Indonesia jolted by aftershocks

Government lifts warning after tsunami set off by original quake passes harmlessly by.

    Residents prepared to camp out for the night
    for fear of further aftershocks [AFP]
    More than 20 further tremors ranging in intensity from 4.9 to 7.8 repeatedly set off tsunami warnings in Indian Ocean countries throughout Thursday.
    However, there were no reports of major ocean surges hitting coastlines.
    "There was a tsunami created by the earthquake, it just travelled in a southwest direction away from land," said Mike Turnbull at Central Queensland University in Australia.
    Homes destroyed
    Susilo Bambang Yudhoyono, the Indonesian president, said on Thursday that the damage from the initial quake was "relatively less" than feared.
    Late on Thursday the roads in north Bengkulu were still lined with tents as residents who feared more quakes and stayed away from their damaged homes.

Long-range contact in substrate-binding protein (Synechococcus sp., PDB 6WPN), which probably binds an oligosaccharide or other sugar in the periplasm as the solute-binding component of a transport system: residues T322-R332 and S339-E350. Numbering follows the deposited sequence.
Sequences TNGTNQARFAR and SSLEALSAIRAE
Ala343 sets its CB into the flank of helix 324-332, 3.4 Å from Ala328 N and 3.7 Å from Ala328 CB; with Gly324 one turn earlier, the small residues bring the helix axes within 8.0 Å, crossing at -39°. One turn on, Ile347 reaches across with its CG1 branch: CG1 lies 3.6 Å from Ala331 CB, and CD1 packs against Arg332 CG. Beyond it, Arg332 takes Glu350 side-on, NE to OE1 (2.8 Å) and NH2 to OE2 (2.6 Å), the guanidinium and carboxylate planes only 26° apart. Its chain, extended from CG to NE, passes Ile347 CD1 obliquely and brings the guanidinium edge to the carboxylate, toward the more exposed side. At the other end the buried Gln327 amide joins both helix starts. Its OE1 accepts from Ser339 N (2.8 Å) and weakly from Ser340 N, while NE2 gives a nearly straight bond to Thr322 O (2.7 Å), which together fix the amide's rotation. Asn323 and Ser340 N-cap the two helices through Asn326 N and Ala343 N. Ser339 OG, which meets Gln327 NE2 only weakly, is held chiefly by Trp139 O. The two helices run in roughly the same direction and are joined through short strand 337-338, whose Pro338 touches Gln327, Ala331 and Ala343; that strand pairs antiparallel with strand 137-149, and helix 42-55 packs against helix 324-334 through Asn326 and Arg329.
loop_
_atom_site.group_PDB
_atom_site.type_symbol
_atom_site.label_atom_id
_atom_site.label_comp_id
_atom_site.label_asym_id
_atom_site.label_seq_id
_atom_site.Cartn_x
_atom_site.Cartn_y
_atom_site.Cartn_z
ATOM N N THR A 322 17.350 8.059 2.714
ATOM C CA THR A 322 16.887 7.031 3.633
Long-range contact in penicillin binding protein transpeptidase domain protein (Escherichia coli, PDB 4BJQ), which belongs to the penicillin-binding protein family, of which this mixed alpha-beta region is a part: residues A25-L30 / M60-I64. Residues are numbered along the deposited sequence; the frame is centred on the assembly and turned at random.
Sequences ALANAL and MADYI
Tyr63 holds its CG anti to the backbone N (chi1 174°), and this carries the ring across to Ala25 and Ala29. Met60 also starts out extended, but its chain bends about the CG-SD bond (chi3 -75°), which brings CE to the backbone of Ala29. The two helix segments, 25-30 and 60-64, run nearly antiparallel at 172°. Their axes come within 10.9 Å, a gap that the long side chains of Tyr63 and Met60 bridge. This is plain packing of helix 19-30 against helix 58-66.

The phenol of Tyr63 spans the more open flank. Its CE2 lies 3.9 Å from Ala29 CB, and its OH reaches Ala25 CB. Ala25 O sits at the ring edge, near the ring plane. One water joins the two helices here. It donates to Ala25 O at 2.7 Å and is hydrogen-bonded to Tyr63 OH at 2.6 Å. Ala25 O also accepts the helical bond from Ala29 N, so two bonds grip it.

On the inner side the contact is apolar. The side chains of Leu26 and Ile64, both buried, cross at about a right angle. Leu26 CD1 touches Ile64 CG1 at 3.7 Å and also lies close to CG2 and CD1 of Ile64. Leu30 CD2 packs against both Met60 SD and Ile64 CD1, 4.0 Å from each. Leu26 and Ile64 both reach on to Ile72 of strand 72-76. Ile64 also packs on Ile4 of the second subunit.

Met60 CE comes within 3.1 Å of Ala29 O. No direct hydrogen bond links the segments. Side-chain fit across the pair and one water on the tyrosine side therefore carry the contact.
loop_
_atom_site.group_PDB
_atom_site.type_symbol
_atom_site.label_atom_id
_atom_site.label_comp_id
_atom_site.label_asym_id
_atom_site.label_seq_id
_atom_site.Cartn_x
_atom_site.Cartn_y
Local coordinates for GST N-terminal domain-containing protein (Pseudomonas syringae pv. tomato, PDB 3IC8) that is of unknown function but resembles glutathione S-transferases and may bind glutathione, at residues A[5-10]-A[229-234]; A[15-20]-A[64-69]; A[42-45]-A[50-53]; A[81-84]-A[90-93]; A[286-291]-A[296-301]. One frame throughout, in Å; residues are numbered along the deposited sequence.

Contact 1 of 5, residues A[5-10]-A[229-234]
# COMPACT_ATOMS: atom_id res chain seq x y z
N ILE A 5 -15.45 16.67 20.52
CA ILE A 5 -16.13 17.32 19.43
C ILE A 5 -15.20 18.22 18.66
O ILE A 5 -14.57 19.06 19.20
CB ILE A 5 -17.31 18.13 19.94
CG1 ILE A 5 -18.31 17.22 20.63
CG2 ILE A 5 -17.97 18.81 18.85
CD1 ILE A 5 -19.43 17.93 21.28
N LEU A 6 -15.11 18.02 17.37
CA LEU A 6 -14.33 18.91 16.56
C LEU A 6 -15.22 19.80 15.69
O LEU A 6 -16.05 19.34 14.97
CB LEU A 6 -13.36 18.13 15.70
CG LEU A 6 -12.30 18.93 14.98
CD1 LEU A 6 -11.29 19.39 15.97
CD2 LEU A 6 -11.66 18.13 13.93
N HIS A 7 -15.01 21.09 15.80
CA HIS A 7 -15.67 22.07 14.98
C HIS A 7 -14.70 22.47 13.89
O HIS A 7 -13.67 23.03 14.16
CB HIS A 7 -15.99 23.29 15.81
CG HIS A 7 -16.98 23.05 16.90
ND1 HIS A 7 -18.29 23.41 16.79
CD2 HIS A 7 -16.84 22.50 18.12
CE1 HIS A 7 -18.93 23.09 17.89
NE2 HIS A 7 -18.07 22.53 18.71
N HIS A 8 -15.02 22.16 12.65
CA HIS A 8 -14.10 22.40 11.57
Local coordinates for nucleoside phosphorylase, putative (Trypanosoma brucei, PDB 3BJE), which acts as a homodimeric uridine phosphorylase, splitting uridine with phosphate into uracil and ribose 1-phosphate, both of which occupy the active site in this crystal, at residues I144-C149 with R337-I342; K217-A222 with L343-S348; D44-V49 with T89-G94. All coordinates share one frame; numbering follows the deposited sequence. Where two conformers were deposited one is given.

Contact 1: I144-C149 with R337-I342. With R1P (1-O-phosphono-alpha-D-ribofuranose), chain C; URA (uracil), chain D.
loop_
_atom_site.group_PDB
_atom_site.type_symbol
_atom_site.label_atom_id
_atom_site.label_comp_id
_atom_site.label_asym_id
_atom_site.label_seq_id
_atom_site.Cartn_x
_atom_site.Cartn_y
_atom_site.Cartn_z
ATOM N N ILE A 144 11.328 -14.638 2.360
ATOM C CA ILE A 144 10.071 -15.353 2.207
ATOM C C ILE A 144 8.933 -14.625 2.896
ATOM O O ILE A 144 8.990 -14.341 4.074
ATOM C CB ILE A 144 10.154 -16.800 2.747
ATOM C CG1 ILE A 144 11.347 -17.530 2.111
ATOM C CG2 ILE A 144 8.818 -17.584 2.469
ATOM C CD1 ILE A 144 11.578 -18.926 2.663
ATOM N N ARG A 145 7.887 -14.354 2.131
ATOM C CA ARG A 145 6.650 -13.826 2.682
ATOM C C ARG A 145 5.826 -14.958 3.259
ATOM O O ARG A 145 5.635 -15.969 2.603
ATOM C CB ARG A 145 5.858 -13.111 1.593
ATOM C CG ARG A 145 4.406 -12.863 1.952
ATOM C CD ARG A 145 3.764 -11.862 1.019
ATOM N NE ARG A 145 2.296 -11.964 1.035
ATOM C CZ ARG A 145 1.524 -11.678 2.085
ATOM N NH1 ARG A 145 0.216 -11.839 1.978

People huddled by fires outdoors to keep warm in the drizzling rain.
    Erfan Riyanto, a driver, said: "When the first quake struck, we ran out of our house. Then we returned to the house to sleep but another big quake hit, so we ran out again. Since then we have been afraid."
    Rustam Pakaya, head of the Indonesian health ministry's crisis centre in Jakarta, said 51 people had been injured across the region.
    In Bengkulu, nearly 800 houses collapsed and many more were damaged, but the full extent of the quake was still unknown because of the difficulty of reaching or contacting some areas.
    "However, we still have to do a thorough assessment. People are better at responding to disasters than in previous years."
    Off-shore tremors
    The worst destruction on Thursday was caused by the jolts along the coast, especially in the Sumatran city of Padang.
    Almost all the tremors were less than 200km from the shore and around 20km deep, the US Geological Survey said.
    The mayor of Padang, the capital of West Sumatra, said many people were trapped under collapsed buildings.
    Indonesia suffers frequent earthquakes, lying on an active seismic belt on the so-called Pacific "Ring of Fire".

    SOURCE: Agencies


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